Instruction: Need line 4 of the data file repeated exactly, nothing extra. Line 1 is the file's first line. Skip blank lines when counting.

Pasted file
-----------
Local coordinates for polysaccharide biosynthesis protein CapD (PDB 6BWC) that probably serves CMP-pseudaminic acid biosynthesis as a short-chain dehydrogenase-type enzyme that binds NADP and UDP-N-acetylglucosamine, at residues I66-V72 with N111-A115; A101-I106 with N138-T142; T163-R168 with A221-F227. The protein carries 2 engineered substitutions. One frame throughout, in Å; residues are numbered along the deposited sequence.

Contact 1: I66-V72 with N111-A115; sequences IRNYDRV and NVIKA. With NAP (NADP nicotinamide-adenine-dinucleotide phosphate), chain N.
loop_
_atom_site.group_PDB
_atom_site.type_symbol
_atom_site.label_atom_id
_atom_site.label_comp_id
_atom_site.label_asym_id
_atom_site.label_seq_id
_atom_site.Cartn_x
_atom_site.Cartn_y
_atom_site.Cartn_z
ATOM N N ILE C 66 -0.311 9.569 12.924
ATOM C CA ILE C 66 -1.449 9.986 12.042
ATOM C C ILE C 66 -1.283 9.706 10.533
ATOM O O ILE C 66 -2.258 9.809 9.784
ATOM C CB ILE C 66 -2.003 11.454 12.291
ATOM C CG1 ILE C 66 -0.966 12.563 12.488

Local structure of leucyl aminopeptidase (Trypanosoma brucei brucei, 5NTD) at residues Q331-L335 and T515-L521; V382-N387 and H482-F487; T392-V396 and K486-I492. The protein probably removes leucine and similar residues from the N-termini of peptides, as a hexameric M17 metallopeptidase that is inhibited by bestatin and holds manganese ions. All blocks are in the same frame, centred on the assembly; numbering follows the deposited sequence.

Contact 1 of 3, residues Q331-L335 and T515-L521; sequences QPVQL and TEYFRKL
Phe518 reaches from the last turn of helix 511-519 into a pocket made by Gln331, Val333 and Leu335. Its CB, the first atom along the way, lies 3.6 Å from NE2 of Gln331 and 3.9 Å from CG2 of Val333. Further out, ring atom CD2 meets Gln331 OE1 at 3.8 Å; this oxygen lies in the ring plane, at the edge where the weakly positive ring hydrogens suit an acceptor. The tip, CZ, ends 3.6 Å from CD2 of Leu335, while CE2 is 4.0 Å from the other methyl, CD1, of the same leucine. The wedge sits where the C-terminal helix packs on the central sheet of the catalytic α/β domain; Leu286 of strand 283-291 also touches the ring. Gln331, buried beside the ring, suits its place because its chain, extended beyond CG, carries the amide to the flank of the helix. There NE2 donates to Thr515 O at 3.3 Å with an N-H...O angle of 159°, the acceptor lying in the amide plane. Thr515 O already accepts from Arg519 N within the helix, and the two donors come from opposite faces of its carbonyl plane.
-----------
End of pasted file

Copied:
_atom_site.group_PDB